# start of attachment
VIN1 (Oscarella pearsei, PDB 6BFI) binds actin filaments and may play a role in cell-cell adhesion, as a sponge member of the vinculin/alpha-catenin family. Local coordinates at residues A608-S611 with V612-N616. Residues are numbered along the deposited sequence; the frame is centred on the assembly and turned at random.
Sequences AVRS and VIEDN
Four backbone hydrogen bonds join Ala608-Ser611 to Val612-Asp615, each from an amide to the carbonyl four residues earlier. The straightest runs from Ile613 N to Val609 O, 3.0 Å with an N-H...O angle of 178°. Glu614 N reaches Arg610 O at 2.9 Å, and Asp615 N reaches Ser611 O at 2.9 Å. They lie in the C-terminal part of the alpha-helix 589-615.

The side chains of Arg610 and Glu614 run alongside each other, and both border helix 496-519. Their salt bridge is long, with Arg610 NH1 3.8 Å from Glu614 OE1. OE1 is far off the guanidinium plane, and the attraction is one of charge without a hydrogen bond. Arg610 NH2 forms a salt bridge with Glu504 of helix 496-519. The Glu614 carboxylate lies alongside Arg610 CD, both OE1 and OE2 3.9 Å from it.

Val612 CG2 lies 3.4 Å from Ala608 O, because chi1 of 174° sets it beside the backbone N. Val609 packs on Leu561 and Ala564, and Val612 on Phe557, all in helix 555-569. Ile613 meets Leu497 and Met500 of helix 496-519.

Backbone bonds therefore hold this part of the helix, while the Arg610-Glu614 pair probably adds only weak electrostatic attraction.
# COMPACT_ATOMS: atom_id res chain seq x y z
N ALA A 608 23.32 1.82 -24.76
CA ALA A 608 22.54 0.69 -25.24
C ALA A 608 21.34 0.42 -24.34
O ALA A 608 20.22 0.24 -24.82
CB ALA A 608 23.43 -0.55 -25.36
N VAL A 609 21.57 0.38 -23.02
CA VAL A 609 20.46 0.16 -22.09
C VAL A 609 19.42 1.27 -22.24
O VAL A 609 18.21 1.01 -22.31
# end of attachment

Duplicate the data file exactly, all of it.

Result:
VIN1 (Oscarella pearsei, PDB 6BFI) binds actin filaments and may play a role in cell-cell adhesion, as a sponge member of the vinculin/alpha-catenin family. Local coordinates at residues A608-S611 with V612-N616. Residues are numbered along the deposited sequence; the frame is centred on the assembly and turned at random.
Sequences AVRS and VIEDN
Four backbone hydrogen bonds join Ala608-Ser611 to Val612-Asp615, each from an amide to the carbonyl four residues earlier. The straightest runs from Ile613 N to Val609 O, 3.0 Å with an N-H...O angle of 178°. Glu614 N reaches Arg610 O at 2.9 Å, and Asp615 N reaches Ser611 O at 2.9 Å. They lie in the C-terminal part of the alpha-helix 589-615.

The side chains of Arg610 and Glu614 run alongside each other, and both border helix 496-519. Their salt bridge is long, with Arg610 NH1 3.8 Å from Glu614 OE1. OE1 is far off the guanidinium plane, and the attraction is one of charge without a hydrogen bond. Arg610 NH2 forms a salt bridge with Glu504 of helix 496-519. The Glu614 carboxylate lies alongside Arg610 CD, both OE1 and OE2 3.9 Å from it.

Val612 CG2 lies 3.4 Å from Ala608 O, because chi1 of 174° sets it beside the backbone N. Val609 packs on Leu561 and Ala564, and Val612 on Phe557, all in helix 555-569. Ile613 meets Leu497 and Met500 of helix 496-519.

Backbone bonds therefore hold this part of the helix, while the Arg610-Glu614 pair probably adds only weak electrostatic attraction.
# COMPACT_ATOMS: atom_id res chain seq x y z
N ALA A 608 23.32 1.82 -24.76
CA ALA A 608 22.54 0.69 -25.24
C ALA A 608 21.34 0.42 -24.34
O ALA A 608 20.22 0.24 -24.82
CB ALA A 608 23.43 -0.55 -25.36
N VAL A 609 21.57 0.38 -23.02
CA VAL A 609 20.46 0.16 -22.09
C VAL A 609 19.42 1.27 -22.24
O VAL A 609 18.21 1.01 -22.31